MK: Being a photographer yourself, do you feel as though you may have a better relationship with them in your role as a gallery director?
JS: I think having experience in both roles as an artist and as gallerist truly do give me a well-rounded advantage in that I know what qualities both roles should aspire to in the gallery relationship. I’m able to be compassionate for the role of artist, as well as business owner. I know, for example, that artists want to be paid in a rather reasonable time frame of when their work sells. To me, paying the artist or consignor comes first, before anything. I also know what it’s like to have to expend the energy, time, and money to create work – it’s an investment for the artist both literally and emotionally. Because I know this first-hand as an Artist, I feel as a Gallerist that I can give the proper attention to how work should be honored through the presentation, marketing, etc.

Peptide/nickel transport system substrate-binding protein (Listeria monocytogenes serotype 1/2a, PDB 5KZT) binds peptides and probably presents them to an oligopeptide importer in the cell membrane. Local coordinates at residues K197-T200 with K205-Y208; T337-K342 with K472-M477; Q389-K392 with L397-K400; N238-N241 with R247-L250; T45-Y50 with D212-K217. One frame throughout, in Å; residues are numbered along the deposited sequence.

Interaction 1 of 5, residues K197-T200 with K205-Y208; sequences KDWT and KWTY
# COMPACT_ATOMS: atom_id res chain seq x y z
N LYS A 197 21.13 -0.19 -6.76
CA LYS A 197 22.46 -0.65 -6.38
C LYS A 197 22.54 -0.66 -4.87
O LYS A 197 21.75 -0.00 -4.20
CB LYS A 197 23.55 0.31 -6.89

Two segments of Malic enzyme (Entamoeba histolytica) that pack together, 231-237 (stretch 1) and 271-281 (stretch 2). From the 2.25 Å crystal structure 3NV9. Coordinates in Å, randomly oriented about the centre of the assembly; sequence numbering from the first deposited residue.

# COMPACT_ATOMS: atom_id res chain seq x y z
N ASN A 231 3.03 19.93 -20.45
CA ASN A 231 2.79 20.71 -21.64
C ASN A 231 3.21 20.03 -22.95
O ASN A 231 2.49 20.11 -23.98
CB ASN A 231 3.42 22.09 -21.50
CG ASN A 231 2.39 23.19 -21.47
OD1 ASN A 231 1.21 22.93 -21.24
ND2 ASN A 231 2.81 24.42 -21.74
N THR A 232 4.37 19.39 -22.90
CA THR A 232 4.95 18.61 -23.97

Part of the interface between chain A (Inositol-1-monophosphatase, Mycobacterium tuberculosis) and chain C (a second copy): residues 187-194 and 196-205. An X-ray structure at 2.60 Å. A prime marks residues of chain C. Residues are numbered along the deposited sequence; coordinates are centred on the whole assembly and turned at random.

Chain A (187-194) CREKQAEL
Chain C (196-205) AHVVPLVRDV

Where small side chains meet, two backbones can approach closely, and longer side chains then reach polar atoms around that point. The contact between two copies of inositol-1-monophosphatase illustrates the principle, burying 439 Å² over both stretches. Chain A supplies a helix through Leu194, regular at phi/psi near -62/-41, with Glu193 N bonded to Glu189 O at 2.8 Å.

MK: Is there a specific creative process as it would apply to your career as Gallery Director at Obscura Gallery?
JS: I definitely feel that curating and creating exhibitions fulfills a wonderful creative outlet for me as a business owner and Director. It truly is an art to select artists and their work, create themes for shows, and think of opportunities for the Gallery and our Artists. It’s very rewarding to create my own gallery business.
MK: I often find the question of the role of technology in photography coming out. The question for you though, is two-fold. How has technology changed how you create your work, and how has it changed the business model of photographic galleries?